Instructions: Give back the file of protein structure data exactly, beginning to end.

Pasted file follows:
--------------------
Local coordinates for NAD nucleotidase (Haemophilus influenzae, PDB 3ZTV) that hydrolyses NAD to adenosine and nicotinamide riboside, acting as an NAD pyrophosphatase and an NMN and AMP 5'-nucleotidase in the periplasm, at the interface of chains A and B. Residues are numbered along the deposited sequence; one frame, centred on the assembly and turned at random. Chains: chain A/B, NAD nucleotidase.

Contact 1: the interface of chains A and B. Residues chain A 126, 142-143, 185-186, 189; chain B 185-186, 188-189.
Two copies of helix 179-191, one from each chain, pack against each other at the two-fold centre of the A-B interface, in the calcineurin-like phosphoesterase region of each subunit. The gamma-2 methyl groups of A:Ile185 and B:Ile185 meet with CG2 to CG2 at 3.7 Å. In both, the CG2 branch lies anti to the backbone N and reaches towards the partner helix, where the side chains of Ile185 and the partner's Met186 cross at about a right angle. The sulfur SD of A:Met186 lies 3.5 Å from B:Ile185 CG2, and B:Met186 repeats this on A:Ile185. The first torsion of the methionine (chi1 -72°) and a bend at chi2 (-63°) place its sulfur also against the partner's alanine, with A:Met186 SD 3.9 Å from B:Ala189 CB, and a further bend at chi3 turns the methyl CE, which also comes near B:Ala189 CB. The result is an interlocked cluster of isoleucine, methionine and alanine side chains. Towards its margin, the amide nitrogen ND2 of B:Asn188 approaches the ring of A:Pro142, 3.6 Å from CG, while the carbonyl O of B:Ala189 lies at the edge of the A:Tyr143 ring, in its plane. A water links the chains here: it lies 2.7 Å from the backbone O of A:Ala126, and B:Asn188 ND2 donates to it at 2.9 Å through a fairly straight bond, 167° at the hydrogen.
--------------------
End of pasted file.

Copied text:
Local coordinates for NAD nucleotidase (Haemophilus influenzae, PDB 3ZTV) that hydrolyses NAD to adenosine and nicotinamide riboside, acting as an NAD pyrophosphatase and an NMN and AMP 5'-nucleotidase in the periplasm, at the interface of chains A and B. Residues are numbered along the deposited sequence; one frame, centred on the assembly and turned at random. Chains: chain A/B, NAD nucleotidase.

Contact 1: the interface of chains A and B. Residues chain A 126, 142-143, 185-186, 189; chain B 185-186, 188-189.
Two copies of helix 179-191, one from each chain, pack against each other at the two-fold centre of the A-B interface, in the calcineurin-like phosphoesterase region of each subunit. The gamma-2 methyl groups of A:Ile185 and B:Ile185 meet with CG2 to CG2 at 3.7 Å. In both, the CG2 branch lies anti to the backbone N and reaches towards the partner helix, where the side chains of Ile185 and the partner's Met186 cross at about a right angle. The sulfur SD of A:Met186 lies 3.5 Å from B:Ile185 CG2, and B:Met186 repeats this on A:Ile185. The first torsion of the methionine (chi1 -72°) and a bend at chi2 (-63°) place its sulfur also against the partner's alanine, with A:Met186 SD 3.9 Å from B:Ala189 CB, and a further bend at chi3 turns the methyl CE, which also comes near B:Ala189 CB. The result is an interlocked cluster of isoleucine, methionine and alanine side chains. Towards its margin, the amide nitrogen ND2 of B:Asn188 approaches the ring of A:Pro142, 3.6 Å from CG, while the carbonyl O of B:Ala189 lies at the edge of the A:Tyr143 ring, in its plane. A water links the chains here: it lies 2.7 Å from the backbone O of A:Ala126, and B:Asn188 ND2 donates to it at 2.9 Å through a fairly straight bond, 167° at the hydrogen.